Patricia, the most powerful hurricane on record in the Western Hemisphere, quickly lost power as it moved over Mexico. Then an upper-level low pressure system and the remnants of hurricane Patricia combined to cause very heavy rain in Texas. On Sunday October 25, 2015 eastern Texas, Louisiana and Mississippi were also warned of flooding as extreme rainfall moved eastward along the Gulf Coast.
During the night tropical storm Patricia became much better organized and was upgraded to a hurricane. The GPM core observatory satellite flew above the intensifying tropical cyclone on October 22, 2015 at 0401 UTC. Patricia was still a tropical storm with maximum sustained winds estimated at 55 kts (63 mph) at that time but rainfall derived from GPM's Microwave Imager (GMI) and Dual-Frequency Precipitation Radar (DPR) instruments showed that an eye was forming. The National Hurricane Center (NHC) 0400 AM CTD discussion said that, "... 37 GHz GPM image showed a cyan ring around the eye, which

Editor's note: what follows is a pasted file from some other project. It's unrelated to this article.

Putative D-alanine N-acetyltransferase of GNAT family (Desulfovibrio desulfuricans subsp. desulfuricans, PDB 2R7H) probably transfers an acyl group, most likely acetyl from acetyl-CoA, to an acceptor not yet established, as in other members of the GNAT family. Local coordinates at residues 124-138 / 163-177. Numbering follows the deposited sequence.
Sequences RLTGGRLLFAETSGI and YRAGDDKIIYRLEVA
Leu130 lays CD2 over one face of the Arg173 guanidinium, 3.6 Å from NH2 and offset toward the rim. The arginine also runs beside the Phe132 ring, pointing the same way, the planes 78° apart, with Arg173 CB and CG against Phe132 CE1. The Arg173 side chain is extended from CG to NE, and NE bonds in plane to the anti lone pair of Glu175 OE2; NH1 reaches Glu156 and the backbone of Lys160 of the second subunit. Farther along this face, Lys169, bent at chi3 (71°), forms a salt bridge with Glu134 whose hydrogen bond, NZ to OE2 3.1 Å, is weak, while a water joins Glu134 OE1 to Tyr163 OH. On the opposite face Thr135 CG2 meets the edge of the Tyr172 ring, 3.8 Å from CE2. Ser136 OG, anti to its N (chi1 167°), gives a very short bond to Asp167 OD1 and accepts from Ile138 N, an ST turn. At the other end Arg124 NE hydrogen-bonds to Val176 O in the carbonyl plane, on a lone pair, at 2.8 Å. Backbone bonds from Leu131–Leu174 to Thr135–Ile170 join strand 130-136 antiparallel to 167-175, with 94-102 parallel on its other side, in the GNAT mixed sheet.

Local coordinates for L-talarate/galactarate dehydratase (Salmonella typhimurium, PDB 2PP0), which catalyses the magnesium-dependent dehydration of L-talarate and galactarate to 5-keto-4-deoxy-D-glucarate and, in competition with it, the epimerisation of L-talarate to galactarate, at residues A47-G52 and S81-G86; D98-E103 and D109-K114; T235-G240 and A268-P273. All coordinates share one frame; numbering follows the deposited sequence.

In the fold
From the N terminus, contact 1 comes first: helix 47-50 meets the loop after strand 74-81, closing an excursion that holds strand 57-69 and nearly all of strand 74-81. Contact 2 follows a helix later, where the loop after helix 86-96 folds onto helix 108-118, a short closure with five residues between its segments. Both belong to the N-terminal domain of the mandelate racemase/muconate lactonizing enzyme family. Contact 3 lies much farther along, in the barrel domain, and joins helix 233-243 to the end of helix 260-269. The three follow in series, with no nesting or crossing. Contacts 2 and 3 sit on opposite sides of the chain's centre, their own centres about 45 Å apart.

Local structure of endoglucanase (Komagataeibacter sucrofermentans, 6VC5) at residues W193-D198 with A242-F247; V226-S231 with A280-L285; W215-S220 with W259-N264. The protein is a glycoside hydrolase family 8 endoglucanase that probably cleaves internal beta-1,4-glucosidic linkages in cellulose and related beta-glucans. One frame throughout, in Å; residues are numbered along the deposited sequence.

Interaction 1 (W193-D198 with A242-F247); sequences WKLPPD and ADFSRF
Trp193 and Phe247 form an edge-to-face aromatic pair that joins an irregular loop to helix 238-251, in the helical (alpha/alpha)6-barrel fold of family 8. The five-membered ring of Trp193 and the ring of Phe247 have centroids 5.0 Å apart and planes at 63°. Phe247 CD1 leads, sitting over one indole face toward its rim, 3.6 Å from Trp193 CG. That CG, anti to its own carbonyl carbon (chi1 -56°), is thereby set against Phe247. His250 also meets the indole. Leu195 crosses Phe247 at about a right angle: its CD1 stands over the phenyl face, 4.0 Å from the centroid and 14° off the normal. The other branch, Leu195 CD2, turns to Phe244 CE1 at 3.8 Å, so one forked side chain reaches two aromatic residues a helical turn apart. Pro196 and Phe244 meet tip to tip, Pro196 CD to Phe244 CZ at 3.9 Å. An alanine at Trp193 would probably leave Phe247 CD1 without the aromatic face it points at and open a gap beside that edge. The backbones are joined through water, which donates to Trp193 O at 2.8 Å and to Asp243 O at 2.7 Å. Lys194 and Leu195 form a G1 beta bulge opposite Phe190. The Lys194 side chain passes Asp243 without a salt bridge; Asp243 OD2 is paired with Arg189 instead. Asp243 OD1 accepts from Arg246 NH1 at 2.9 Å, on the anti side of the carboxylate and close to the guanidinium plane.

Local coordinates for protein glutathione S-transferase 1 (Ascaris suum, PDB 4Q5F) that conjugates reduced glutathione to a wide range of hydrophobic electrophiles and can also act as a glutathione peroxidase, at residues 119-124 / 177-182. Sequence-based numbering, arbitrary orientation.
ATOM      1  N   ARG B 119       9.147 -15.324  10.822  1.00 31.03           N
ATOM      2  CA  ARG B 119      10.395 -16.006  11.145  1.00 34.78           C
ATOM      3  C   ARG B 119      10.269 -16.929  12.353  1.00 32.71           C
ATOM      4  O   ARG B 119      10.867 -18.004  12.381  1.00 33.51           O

Tropical Depression Twenty-E (TD20E) formed on October 20, 2015 off the Mexican coast southeast of Puerto Escondido, Mexico. Later that evening TD20E was upgraded to tropical storm Patricia. On October 21, 2015 at 1634 UTC (11:34 AM CDT) the GPM core observatory satellite flew over tropical storm Patricia. GPM's Microwave Imager (GMI) instrument had good coverage of the rainfall associated with the tropical storm. Rainfall data derived from GMI are shown overlaid on a GOES-EAST Visible/Infrared image captured at 1645 UTC (11:45 AM CDT). GPM's Dual-Frequency Precipitation Radar (DPR) instrument